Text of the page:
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Jim Jones, regional growth officer at WellMed Medical Management, North Texas

By Jim Jones, regional growth officer at WellMed Medical Management, North Texas

It’s that time of year again, when millions of Texans can select or switch their health insurance benefits for the coming year. The Medicare Annual Enrollment Period takes place Oct. 15 through Dec. 7 each year. For many older adults and caregivers, the process of choosing a Medicare plan can be challenging. Learning the lingo can go a long way in helping people navigate what can seem like a complex system.

Below are some helpful tips to guide you in the direction that best fits your needs.

Eligibility

You may be eligible for Medicare benefits if:

  • You are a US citizen 65 years of age or older.
  • You are receiving Social Security or railroad retirement benefits or have worked long enough to be eligible for those benefits but are not yet collecting them.
  • You or your spouse is a government employee or retiree who has never paid into Social Security but has paid Medicare payroll taxes while working.

Types of Coverage

You can choose Original Medicare provided by the government or add on additional benefits referred to as Medicare Advantage, or Medicare Supplement plans offered through private insurance.

Original Medicare includes:

  • Part A is hospital coverage that helps pay for hospital inpatient care, skilled nursing facilities, hospice care and home health care.
  • Part B is medical coverage that helps pay for outpatient services from doctors and other providers, preventive services and medical equipment like wheelchairs and walkers.

You can add a Medicare Advantage plan called Part C or a Medicare Supplement, also referred to as Medigap. Both plans are offered by private insurance companies approved by Medicare.

  • Medicare Advantage plans combine Part A and Part B coverage into one comprehensive plan. These plans often include prescription drug coverage (Part D) and offer benefits not provided by Original Medicare. These plans are suited for those who are generally in good health and don’t expect a great deal of medical expenses.
  • Medicare Supplement plans cover some of what Medicare Parts A and B do not cover, such as portions of coinsurance, out of pocket costs, copayments, and deductibles. These plans may be good for seniors who have significant health issues and out of pocket costs.

Enrollment period

There are several enrollment periods depending on your unique situation.

  • Initial Enrollment Period: This period starts three months before the month you turn 65 and ends three months after the month you turn 65.
  • Annual Enrollment Period: This period runs from October 15 through December 7 each year and allows you to sign up for a plan, switch plans or leave a plan.   
  • Special Enrollment Period: This period applies only to special circumstances; it allows you to make changes to your Medicare Advantage plan and prescription drug coverage when certain events happen in your life like moving or losing your coverage.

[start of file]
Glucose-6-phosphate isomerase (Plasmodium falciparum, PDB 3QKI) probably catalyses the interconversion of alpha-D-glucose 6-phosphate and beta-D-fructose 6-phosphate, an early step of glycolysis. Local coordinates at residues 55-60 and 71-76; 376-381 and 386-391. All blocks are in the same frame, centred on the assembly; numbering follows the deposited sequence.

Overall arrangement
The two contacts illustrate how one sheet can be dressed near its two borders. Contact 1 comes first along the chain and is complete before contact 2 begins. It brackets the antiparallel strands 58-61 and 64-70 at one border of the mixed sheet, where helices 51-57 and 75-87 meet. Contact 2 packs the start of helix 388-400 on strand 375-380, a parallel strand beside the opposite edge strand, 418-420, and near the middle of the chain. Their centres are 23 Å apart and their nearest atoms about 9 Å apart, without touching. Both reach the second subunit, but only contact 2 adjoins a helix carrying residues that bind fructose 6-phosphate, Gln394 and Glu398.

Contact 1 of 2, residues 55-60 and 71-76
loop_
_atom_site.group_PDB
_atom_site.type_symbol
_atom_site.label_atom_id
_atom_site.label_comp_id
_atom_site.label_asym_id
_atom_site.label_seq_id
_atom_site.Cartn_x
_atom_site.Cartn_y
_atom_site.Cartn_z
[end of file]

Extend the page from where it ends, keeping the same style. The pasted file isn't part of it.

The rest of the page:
• General Enrollment Period: This period from January to March allows you to enroll in Part A or Part B, but your coverage will not go in effect until July 1 of that same year. This period applies to individuals who forgot to enroll when first eligible or delayed enrollment for one reason or another. 

Health care coverage is an important decision for anyone, especially for Medicare beneficiaries or people new to Medicare, so educate yourself before you choose. Some questions you might want to consider include:

  • Has there been a change in providers?
  • What are the limits? What are the deductibles, copays and out-of-pocket limits?
  • Will my medication be covered?
  • How satisfied are you with your current Medicare plan?
  • Would you consider a Medicare plan more focused on prevention and wellness?

New to Medicare? Questions you should ask.

  • What are my Medicare plan options? 
  • How do I apply for Medicare Part B?
  • Am I eligible for programs that help lower prescription drug costs? 
  • Am I eligible for programs to help cover my Part B premium?
  • What resources exist to help me navigate Medicare?

Another good resource is an independent licensed insurance agent or health plan sales agent that helps Medicare beneficiaries learn about benefit options, which options will fit their needs and how they can continue to see their preferred doctors. They can also share options for coverage of special needs, such as chronic conditions or economic thresholds.

The best advice is to avoid waiting until the last minute. Start early and give yourself enough time to make the decisions that will be right for you.

For full information on enrolling in Medicare plans, review the CMS website at medicare.gov or call 1-800-MEDICARE (TTY users should call 1-877-486-2048), 24 hours-a-day, 7 days-a-week.